"Embracing The World Wide Web"
"Embracing The World Wide Web, How The Internet Is Changing Call Centers" By Lisa Yorgey
The Internet has reshaped the face of telemarketing-at home and abroad. Just as many traditional U.S. call centers have morphed into multimedia customer service centers, so too have global call centers embraced Web teleservices.
THE WEB'S INFLUENCE
While Internet penetration in the consumer market is not as deep in Europe as it is in the States, it is growing and call centers are quickly becoming prepared to handle multimedia communications. Speaking to the U.S. Trade Mission to Europe led by International Direct Marketing Consultants, John Campbell of British Telecommunications (BT) reports that while only 1 percent of Europe an call centers are currently Web-enabled, this number is expected to grow to 19 percent within five years. The Internet is increasingly viewed as a complement to the phone, and more Europeans are going online each year.
Business Week named Scandinavia and Britain as two Internet-savvy European countries. It also reported that IT spending, as a share of gross domestic product, has risen by one-third in Britain and that Finland, Iceland and Sweden have more Internet usage per capita than the United States.
"Sweden is a leader in the IT [Information Technology] and Internet environments; its people and skill sets are very demanding for the newest technology," says Mark Smedley, senior advisor, call center services with the Invest in Sweden Agency. '"as a result, nearly all telecenters in Sweden are Web-enabled."
In France, 10 percent to 15 percent of all call centers are Web-enabled, according to Dante Belisari, director of call center solutions with France Telecom North America, who adds that this figure is growing as technology becomes more available. However; he points out, e-commerce - not technology--is the driver.
The number of non-English-speaking Internet visitors is growing and is predicted to outnumber English-speaking "netizens". In fact, it is the Internet's influence on teleservices that led to BT's creation and launch of a new division, BT eLocations.
THE EMERGENCE OF THE CUSTOMER CARE CENTER
Due to cultural and legal issues, the lion's share of call centers in Europe are inbound or customer service operations. In a study conducted by Datamonitor, 48 percent of agent positions in Europe are for care of existing customers and 24 percent for inbound call handling.
According to research performed by the Invest in Sweden Agency recent developments in IT are presenting new customer service opportunities such as the rapid trend toward "e-mail centers" and communication centers which handle customer contact via telephone, fax, e-mail, the Internet or other media.
Across the globe, numerous online buyers abandon an online transaction due to questions or concerns about the product or service. The emergence of the multimedia customer call center or Web-enabled call center is beginning to solve this problem for online marketers by enabling live agents to help Web site visitors. What's more, by marrying telemarketing and Internet technology, marketers are giving customers more ways to communicate with them, be it phone, fax, e-mail or Web.
Technology such as "push to talk" or chat connections link the Web and the phone. Chat connections can be used when a user is confused or has a simple question. It can also be used if the site operator recognizes that a customer is having problems and interjects with an offer for chat assistance, notes Smedley.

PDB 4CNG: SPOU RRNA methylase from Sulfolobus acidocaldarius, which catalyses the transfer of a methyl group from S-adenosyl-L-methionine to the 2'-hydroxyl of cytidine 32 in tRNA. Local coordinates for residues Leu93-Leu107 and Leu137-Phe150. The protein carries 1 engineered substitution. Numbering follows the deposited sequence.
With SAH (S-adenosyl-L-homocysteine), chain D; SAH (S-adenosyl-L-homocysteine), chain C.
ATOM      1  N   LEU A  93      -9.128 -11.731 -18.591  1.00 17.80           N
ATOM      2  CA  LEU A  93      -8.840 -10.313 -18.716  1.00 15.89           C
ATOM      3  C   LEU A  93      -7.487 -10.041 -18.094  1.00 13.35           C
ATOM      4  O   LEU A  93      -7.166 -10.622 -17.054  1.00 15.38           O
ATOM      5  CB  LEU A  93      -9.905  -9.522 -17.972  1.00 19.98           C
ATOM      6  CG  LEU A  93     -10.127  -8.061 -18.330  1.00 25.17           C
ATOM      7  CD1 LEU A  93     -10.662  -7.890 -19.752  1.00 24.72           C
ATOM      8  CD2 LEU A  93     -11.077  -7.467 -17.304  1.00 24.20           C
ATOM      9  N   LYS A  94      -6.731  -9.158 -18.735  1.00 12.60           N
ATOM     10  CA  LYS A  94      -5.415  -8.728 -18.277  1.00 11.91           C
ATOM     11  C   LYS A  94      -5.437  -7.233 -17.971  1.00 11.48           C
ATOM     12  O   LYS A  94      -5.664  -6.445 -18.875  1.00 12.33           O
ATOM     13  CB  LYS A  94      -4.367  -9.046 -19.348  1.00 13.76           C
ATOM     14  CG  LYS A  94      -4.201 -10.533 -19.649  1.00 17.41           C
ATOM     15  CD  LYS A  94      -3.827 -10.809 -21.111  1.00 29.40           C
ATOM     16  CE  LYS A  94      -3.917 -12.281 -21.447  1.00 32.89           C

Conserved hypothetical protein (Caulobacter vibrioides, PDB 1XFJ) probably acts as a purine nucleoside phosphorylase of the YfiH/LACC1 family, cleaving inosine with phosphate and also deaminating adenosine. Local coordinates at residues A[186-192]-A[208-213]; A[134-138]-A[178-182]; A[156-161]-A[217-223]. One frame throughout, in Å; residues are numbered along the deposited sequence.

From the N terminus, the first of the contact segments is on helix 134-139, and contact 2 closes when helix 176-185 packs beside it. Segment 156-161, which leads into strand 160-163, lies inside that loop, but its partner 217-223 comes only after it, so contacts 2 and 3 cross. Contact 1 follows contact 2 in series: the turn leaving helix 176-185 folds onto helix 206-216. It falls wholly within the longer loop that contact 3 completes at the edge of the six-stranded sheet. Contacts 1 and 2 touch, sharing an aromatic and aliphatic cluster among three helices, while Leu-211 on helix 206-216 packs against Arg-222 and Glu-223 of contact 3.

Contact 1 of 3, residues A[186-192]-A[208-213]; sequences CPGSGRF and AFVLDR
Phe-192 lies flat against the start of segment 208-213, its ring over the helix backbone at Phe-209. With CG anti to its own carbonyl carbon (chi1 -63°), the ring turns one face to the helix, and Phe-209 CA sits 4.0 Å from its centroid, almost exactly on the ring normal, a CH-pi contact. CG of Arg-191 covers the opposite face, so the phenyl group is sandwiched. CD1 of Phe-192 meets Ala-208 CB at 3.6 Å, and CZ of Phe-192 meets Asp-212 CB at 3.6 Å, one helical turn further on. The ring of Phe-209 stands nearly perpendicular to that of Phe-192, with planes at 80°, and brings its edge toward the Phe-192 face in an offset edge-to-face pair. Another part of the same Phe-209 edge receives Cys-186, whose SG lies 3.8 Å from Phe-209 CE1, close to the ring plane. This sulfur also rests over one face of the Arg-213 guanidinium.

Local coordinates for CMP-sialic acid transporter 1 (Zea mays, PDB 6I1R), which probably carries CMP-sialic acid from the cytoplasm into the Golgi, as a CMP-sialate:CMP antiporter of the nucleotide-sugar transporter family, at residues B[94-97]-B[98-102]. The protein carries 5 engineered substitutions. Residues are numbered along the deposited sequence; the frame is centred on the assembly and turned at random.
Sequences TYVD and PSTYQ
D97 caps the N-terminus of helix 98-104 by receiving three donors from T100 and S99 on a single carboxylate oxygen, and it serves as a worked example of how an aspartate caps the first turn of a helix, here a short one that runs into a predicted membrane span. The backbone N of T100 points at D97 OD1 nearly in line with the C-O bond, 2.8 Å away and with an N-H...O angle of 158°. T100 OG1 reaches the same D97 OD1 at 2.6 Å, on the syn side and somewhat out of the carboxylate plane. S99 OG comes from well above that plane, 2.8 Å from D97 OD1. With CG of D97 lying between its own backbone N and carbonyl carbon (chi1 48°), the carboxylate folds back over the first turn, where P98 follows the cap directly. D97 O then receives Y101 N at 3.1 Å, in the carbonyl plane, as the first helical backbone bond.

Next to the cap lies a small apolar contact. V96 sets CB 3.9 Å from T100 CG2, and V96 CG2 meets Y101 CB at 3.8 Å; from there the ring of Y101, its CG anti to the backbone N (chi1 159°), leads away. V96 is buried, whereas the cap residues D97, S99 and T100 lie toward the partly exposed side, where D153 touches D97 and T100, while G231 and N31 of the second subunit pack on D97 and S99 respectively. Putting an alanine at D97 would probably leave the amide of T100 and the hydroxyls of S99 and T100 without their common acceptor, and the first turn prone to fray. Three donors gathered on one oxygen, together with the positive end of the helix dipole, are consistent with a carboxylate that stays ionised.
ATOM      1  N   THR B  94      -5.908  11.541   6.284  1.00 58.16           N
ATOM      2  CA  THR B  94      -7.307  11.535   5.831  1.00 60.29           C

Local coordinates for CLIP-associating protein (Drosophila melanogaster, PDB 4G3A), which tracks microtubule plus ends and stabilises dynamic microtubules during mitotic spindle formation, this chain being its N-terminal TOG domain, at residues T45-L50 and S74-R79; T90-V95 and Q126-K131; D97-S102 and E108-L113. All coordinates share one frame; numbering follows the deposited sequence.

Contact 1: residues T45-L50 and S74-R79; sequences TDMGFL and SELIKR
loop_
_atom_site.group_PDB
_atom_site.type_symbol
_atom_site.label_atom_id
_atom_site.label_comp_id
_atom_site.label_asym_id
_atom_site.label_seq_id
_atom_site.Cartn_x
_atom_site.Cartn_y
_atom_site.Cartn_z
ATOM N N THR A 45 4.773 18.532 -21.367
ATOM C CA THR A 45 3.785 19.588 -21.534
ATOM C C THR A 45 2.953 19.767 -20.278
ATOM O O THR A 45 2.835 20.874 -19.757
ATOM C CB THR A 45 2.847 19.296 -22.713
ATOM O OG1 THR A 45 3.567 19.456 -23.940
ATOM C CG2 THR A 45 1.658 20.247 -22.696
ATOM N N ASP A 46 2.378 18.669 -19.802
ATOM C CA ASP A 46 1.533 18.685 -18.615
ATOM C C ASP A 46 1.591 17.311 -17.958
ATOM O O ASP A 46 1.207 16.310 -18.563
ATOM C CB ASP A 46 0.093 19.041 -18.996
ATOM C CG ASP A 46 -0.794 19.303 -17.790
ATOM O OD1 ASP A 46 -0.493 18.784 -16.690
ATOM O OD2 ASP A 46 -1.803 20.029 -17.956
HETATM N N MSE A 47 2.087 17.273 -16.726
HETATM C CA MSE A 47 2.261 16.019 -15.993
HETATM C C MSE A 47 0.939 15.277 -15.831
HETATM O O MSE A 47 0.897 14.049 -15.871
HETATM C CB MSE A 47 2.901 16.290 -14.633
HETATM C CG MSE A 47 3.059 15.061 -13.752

The Web teleservice tools most frequently used by marketers to communicate with customers in Europe are "live" or Web chats and e-mail. A Web chat allows a customer to interact with a teleservice agent in real time while visiting the site. While systems and technology are available, it is important to recognize, as a marketer, that the audience you are targeting might not be ready to communicate with you via the Web just yet 'Voice is still the most popular way to interact with a customer. About 70 percent to 80 percent of all customer contacts are by phone," Smedley points out.
Bellisari concurs, adding that the growth and use of Web teleservices in call centers in Europe will have more do to with consumers becoming comfortable with technology and the whole process of ordering online than the existence of technology. For example, push to talk technology is already available in France; however, many computers in Europe do not have the microphones and speakers needed to take advantage of these new customer service tools.
A DIFFERENT SKILL SET
As more call centers embrace Web technology, the criteria for hiring teleservice sales representatives will change. A multimedia customer service agent requires a different set of skills from that of typical telemarketing sales reps handling calls in a multilingual or international call center. For example, not only must reps be fluent in the required language, they must also possess written communication skills in the same language. Remember, multilingual agents may not be able to correspond in every language they speak.
Says Smedley: "Previously reps needed service and speech training now they also need to develop their vocabulary and writing speed." For example, e-mail correspondence varies in response time by the end customer; therefore, the multichannel rep should have the ability to handle multiple customer contacts. "It is probably best to have reps handling voice while other reps manage Web chat and e-mail contacts," Smedley recommends.